There's a fancy name for everything. Technically, a green sea turtle's scientific name is Chelonia mydas. So, to similarly complicate things, I'll have you know the technical term for a side stitch is "exercise related transient abdominal pain" (ERTAP). ERTAP's exact causes are not known, but believed to be the simultaneous combination of running-induced jarring along with inhalation and exhalation. This repeated stretching of the ligaments around the diaphragm and internal organs can result in those sudden spasms we associate with a side-stitch. Interestingly, ERTAP is more common in runners whose exhalation and right-foot strike coincide, which is likely due to ligament stretching caused by the downward jarring of the liver as the diaphragm is moving up.
Just like injuries, prevention of ERTAP is key. A stronger core lowers the chances you'll be affected by a stitch. Breathe more deeply if your breathing tends to be shallow. If you're running after you eat, allow plenty of time for the food to digest (ideally 1-2 hours, but experimentation is always necessary to account for differences in each individual). And, along similar lines, stay hydrated not only for optimal performance and health, but to lessen the chances of a side stitch as well.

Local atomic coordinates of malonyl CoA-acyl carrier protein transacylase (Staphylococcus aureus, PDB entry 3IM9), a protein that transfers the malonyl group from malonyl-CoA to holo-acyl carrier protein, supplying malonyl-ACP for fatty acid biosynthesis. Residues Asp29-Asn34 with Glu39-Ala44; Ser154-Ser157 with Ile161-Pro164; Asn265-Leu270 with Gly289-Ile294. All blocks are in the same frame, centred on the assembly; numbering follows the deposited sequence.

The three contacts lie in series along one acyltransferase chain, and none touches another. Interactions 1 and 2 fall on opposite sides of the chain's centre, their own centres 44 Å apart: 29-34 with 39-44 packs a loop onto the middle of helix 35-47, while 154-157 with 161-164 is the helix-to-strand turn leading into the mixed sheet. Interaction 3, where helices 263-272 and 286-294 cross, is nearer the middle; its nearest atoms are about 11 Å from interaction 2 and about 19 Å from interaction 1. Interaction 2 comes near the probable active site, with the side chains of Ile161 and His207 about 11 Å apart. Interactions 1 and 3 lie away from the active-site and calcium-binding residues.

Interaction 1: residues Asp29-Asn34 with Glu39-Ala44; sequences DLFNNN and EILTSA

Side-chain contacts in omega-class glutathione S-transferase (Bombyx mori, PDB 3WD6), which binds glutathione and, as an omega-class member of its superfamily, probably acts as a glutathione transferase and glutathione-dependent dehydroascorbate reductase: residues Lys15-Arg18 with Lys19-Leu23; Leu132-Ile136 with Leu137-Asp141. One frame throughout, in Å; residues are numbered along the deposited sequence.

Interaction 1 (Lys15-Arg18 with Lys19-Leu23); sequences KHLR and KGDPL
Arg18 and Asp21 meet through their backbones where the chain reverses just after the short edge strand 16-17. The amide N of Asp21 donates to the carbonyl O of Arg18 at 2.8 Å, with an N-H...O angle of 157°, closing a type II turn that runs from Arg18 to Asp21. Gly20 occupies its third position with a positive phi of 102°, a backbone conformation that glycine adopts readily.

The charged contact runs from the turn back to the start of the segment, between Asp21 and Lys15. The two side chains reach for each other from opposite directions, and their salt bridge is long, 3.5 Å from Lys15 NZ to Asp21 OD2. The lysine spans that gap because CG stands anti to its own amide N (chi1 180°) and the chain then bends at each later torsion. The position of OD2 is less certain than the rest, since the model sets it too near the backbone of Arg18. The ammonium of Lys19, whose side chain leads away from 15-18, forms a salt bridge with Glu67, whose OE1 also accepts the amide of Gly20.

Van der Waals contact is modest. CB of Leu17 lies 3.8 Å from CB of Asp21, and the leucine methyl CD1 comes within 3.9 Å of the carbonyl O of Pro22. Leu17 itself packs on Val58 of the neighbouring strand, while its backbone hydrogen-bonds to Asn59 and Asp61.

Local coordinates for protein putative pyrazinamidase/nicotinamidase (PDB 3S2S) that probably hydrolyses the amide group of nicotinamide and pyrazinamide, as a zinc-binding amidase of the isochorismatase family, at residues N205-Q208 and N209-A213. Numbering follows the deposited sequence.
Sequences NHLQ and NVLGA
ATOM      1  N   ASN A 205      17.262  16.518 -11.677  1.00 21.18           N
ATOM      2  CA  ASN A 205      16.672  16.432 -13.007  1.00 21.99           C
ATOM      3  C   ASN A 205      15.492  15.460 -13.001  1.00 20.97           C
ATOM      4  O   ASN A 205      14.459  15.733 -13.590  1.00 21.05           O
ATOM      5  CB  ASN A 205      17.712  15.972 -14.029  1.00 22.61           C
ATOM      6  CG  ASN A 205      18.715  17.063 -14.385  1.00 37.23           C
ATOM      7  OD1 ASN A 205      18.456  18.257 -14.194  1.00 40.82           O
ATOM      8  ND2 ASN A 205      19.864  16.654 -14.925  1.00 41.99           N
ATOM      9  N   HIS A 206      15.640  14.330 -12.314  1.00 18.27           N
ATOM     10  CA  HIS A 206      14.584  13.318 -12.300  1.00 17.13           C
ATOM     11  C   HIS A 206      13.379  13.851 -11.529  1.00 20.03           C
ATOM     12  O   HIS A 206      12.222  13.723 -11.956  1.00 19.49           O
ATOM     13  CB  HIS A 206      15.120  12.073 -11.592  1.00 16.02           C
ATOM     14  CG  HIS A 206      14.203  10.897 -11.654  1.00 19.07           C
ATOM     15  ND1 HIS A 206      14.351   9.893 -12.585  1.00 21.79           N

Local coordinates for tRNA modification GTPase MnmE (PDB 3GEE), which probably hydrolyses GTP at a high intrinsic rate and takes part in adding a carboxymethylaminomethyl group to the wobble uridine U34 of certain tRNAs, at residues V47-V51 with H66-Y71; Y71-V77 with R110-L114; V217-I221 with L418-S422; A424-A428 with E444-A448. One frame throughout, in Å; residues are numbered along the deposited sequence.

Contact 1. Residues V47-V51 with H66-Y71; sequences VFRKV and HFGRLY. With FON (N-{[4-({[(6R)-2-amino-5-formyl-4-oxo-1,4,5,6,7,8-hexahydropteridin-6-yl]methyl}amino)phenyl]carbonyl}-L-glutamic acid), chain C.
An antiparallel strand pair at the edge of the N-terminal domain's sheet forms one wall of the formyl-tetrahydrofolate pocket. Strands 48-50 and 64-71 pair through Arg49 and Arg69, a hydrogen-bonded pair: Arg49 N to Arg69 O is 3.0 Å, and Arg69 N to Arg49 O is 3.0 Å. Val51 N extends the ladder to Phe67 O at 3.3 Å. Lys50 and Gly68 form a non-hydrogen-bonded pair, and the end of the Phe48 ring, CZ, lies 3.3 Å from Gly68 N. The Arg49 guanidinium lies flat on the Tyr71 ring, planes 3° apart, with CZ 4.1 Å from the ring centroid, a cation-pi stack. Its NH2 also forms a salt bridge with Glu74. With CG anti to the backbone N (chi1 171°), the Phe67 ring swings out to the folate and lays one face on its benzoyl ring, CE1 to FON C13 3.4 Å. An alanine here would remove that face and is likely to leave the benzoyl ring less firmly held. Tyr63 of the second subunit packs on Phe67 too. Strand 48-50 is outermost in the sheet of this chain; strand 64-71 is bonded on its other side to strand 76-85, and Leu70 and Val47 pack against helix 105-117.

Okay, I get it. But how do I stop this ERTAP when I'm in the middle of a run?
Sometimes taking deep belly breaths and switching to a left-foot strike with exhalation will ease the tightness until the stitch disappears. The majority of people (70%) strike with their left foot while exhaling, but if you're part of the minority (30%) of right-foot-strike-exhalers, it may take a little conscious deviation from such tendencies. Deep breathing helps the diaphragm fully rise and lower, allowing the ligaments to relax. However, in the case that said things don't release you from your suffering...
Runners don't usually like to stop. Traffic lights, dead ends, obstacles on the trail - these can all make us (grudgingly) come to a stop. Sometimes, attempting to run through a painful side stitch will result in only more pain until you're forced to halt. So if the first suggestion fails, your Plan B is to: stop. (But don't drop and roll at the risk of making a spectacle of yourself. I know what elementary school teaches about fire safety, and it certainly doesn't apply here.)
Next, push up on your side just under the ribcage to lift the liver slightly. Stretch the affected side by raising your arm up and leaning to the opposite side, and massaging the area may help ease your discomfort, too. Of course, some stitches are more severe than others, in which case you should resume exercise with great discretion.
But I'm in great shape. This doesn't apply to me.
Oh, yes it does! Even the best runners can get side stitches, as a large number of factors can cause distress of the abdomen in even the most physically fit athletes. Speed demons can't run away from stitches any more than the average joe. Some estimates suggest as much as 70% of the runner population has suffered ERTAP in the last year. Never say never!
So, I end this post with a friendly reminder to be proactive and prevention-minded. Happy running!